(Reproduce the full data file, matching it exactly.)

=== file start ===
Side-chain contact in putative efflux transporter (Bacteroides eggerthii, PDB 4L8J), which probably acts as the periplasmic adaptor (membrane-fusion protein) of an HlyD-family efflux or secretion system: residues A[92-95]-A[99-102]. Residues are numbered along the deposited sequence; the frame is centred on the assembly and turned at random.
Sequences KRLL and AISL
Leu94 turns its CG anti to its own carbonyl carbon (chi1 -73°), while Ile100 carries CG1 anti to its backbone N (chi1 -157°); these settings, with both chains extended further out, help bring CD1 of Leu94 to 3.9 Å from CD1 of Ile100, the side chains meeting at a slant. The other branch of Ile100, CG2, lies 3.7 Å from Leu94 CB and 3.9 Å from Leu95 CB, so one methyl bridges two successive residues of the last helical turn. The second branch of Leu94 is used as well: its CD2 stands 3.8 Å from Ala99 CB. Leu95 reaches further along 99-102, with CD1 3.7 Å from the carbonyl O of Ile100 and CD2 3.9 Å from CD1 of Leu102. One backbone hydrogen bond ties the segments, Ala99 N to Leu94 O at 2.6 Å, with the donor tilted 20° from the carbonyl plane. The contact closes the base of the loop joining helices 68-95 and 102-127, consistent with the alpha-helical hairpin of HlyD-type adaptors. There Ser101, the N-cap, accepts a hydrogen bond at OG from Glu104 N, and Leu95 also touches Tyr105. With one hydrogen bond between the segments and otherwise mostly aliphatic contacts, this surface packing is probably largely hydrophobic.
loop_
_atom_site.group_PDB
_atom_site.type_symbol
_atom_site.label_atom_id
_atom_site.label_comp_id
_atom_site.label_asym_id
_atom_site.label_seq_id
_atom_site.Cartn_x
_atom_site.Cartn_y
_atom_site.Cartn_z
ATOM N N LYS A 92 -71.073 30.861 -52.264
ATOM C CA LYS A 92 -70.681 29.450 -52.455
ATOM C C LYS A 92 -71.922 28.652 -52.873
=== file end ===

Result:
Side-chain contact in putative efflux transporter (Bacteroides eggerthii, PDB 4L8J), which probably acts as the periplasmic adaptor (membrane-fusion protein) of an HlyD-family efflux or secretion system: residues A[92-95]-A[99-102]. Residues are numbered along the deposited sequence; the frame is centred on the assembly and turned at random.
Sequences KRLL and AISL
Leu94 turns its CG anti to its own carbonyl carbon (chi1 -73°), while Ile100 carries CG1 anti to its backbone N (chi1 -157°); these settings, with both chains extended further out, help bring CD1 of Leu94 to 3.9 Å from CD1 of Ile100, the side chains meeting at a slant. The other branch of Ile100, CG2, lies 3.7 Å from Leu94 CB and 3.9 Å from Leu95 CB, so one methyl bridges two successive residues of the last helical turn. The second branch of Leu94 is used as well: its CD2 stands 3.8 Å from Ala99 CB. Leu95 reaches further along 99-102, with CD1 3.7 Å from the carbonyl O of Ile100 and CD2 3.9 Å from CD1 of Leu102. One backbone hydrogen bond ties the segments, Ala99 N to Leu94 O at 2.6 Å, with the donor tilted 20° from the carbonyl plane. The contact closes the base of the loop joining helices 68-95 and 102-127, consistent with the alpha-helical hairpin of HlyD-type adaptors. There Ser101, the N-cap, accepts a hydrogen bond at OG from Glu104 N, and Leu95 also touches Tyr105. With one hydrogen bond between the segments and otherwise mostly aliphatic contacts, this surface packing is probably largely hydrophobic.
loop_
_atom_site.group_PDB
_atom_site.type_symbol
_atom_site.label_atom_id
_atom_site.label_comp_id
_atom_site.label_asym_id
_atom_site.label_seq_id
_atom_site.Cartn_x
_atom_site.Cartn_y
_atom_site.Cartn_z
ATOM N N LYS A 92 -71.073 30.861 -52.264
ATOM C CA LYS A 92 -70.681 29.450 -52.455
ATOM C C LYS A 92 -71.922 28.652 -52.873